Hesitant Fire: Selected Prose of Max Jacob
A serious artist and a literary clown nonpareil, Max Jacob was born in Brittany in 1876 and died in a Nazi prison camp in 1944. His influence on modern French poetry was profound, and his modernist lyrical verse is still widely read. Much of his°other work is equally exciting and original, but has waited decades for capable translators. Hesitant Fire makes available for the first time in English some of his best prose. The translators, Moishe Black and Maria Green, have succeeded in catching his gift for linguistic innovation, for mimicry and buffoonery often a millimeter away from melancholy.
This anthology displays Jacob?s versatility, for he wrote in a dozen styles. The Story of King Kabul the First and Gawain the Kitchen-Boy is a fable populated by Balibridgians and Bouloulabassians. Excerpts from In Defense of Tartufe reveal the poet?s mysticism and aestheticism. Those from The Flowering Plant offer brilliant social analysis behind a mask of the Absurd. Flim-Flam studies such characters as ?The Lawyer Who Meant to Have Two Wives Instead of One? and ?The Unmarried Teacher at the High School in Cherbourg.? The Dullard Prince blends autobiography and fiction. Letters to Mrs. Goldencalf and other imaginary members of the bourgeoisie are taken from The Dark Room. Never before published, ?The Maid? was inspired by a contemporary murder case. Also included here are portions of The Bouchaballe Property, Jacob?s favorite of his own novels; entries from A Traveler?s Notebook; personal letters; and four religious meditations. For many English-language readers, Hesitant Fire will be in introduction to a writer who was an immediate precursor of Surrealism, who was a close friend of Picasso and Apollinaire, who converted to Catholicism but retained an intensely Jewish outlook, and who produced work that is still vivid nearly a half-century after his death.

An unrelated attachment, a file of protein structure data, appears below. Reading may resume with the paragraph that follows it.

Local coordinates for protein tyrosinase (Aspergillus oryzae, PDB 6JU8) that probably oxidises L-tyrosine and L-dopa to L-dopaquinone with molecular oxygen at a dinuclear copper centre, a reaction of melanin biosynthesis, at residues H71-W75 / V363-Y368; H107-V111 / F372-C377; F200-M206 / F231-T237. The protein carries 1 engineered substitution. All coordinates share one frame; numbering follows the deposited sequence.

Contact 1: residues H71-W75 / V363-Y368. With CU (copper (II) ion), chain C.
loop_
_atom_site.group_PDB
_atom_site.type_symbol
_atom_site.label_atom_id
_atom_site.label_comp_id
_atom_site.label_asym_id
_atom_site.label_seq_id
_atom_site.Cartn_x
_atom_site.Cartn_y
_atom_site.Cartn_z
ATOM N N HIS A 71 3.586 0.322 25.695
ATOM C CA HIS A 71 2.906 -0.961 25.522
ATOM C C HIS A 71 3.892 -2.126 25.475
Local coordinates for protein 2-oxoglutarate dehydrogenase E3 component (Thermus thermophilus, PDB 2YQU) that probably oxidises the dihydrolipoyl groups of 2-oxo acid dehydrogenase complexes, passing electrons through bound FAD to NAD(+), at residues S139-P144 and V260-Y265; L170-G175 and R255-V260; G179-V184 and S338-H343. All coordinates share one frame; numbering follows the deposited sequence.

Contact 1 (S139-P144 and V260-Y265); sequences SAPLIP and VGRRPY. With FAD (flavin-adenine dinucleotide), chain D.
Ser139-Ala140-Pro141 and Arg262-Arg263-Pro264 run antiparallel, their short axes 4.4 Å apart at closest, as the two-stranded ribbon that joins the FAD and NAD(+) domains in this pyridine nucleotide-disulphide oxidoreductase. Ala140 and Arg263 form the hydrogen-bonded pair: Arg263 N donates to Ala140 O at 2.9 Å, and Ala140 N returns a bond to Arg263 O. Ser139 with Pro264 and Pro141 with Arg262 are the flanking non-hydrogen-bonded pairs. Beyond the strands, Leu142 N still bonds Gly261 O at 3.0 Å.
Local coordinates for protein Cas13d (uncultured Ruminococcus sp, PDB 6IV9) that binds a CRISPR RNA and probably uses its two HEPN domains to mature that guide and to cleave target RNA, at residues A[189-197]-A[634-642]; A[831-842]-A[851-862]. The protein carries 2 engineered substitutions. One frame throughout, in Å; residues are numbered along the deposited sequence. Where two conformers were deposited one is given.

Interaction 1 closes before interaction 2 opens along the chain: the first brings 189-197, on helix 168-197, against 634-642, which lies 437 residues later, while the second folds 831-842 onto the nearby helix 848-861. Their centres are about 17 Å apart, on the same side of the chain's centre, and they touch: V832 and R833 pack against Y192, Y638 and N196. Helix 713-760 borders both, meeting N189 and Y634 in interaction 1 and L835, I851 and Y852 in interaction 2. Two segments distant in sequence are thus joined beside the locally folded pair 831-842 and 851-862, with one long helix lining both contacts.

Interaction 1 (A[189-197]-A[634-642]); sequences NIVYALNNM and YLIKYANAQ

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The Story of King Kabul the First and Gawain
From The Coast
From In Defense of Tartufe
The Man Who Had Never Traveled First
The Unmarried Teacher at the High
Dont Hang Up Miss
Another NightUnderstanding with